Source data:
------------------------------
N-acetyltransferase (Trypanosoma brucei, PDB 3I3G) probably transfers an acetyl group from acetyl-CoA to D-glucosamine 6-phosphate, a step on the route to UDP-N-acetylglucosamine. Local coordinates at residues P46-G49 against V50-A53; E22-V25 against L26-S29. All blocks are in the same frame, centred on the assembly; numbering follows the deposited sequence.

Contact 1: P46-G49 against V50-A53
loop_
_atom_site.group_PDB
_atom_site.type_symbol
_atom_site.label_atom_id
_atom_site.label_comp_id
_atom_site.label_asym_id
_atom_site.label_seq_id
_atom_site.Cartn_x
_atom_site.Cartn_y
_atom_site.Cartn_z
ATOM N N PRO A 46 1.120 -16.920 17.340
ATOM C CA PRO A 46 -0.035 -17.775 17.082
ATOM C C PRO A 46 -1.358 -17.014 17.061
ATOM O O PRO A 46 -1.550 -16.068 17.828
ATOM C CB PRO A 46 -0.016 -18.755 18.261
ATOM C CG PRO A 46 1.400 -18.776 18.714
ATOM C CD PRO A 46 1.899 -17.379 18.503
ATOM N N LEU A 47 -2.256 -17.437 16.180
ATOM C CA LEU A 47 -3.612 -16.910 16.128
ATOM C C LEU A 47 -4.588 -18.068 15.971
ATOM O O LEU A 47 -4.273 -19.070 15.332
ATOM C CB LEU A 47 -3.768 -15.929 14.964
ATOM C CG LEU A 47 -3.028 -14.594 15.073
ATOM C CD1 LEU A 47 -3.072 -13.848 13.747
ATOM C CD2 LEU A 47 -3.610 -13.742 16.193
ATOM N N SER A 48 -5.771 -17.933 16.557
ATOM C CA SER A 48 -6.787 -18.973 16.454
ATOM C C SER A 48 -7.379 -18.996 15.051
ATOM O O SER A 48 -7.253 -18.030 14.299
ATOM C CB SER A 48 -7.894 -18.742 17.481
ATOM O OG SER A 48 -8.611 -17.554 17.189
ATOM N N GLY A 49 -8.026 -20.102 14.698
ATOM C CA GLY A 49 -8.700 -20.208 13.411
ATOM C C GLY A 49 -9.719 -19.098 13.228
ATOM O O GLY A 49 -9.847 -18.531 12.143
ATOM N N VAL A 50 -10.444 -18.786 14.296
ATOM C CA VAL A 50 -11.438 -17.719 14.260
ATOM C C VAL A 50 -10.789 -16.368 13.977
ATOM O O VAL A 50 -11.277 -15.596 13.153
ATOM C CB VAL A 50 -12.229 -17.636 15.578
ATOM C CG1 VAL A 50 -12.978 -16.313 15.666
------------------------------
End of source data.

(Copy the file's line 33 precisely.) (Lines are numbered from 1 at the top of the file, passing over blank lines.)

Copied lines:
ATOM O OG SER A 48 -8.611 -17.554 17.189